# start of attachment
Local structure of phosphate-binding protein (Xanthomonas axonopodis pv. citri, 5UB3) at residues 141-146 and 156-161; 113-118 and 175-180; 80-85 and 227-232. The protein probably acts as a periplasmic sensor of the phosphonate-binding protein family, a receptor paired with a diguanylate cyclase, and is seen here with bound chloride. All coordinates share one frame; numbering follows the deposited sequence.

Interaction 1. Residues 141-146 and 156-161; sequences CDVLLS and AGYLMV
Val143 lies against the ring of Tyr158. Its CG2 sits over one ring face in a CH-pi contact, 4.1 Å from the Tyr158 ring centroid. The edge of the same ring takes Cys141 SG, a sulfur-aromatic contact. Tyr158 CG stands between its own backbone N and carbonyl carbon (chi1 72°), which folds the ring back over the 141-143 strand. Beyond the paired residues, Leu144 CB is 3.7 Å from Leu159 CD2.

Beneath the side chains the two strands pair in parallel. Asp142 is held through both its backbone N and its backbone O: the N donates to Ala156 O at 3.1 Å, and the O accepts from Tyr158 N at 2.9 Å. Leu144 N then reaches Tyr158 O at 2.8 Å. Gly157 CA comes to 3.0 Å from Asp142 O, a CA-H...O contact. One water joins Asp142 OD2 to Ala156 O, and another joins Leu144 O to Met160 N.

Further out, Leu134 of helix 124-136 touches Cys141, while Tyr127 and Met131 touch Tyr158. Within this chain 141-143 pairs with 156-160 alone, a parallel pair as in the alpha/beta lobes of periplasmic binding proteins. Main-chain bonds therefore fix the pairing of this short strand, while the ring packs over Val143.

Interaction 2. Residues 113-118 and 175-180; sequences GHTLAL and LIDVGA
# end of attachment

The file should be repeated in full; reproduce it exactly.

Local structure of phosphate-binding protein (Xanthomonas axonopodis pv. citri, 5UB3) at residues 141-146 and 156-161; 113-118 and 175-180; 80-85 and 227-232. The protein probably acts as a periplasmic sensor of the phosphonate-binding protein family, a receptor paired with a diguanylate cyclase, and is seen here with bound chloride. All coordinates share one frame; numbering follows the deposited sequence.

Interaction 1. Residues 141-146 and 156-161; sequences CDVLLS and AGYLMV
Val143 lies against the ring of Tyr158. Its CG2 sits over one ring face in a CH-pi contact, 4.1 Å from the Tyr158 ring centroid. The edge of the same ring takes Cys141 SG, a sulfur-aromatic contact. Tyr158 CG stands between its own backbone N and carbonyl carbon (chi1 72°), which folds the ring back over the 141-143 strand. Beyond the paired residues, Leu144 CB is 3.7 Å from Leu159 CD2.

Beneath the side chains the two strands pair in parallel. Asp142 is held through both its backbone N and its backbone O: the N donates to Ala156 O at 3.1 Å, and the O accepts from Tyr158 N at 2.9 Å. Leu144 N then reaches Tyr158 O at 2.8 Å. Gly157 CA comes to 3.0 Å from Asp142 O, a CA-H...O contact. One water joins Asp142 OD2 to Ala156 O, and another joins Leu144 O to Met160 N.

Further out, Leu134 of helix 124-136 touches Cys141, while Tyr127 and Met131 touch Tyr158. Within this chain 141-143 pairs with 156-160 alone, a parallel pair as in the alpha/beta lobes of periplasmic binding proteins. Main-chain bonds therefore fix the pairing of this short strand, while the ring packs over Val143.

Interaction 2. Residues 113-118 and 175-180; sequences GHTLAL and LIDVGA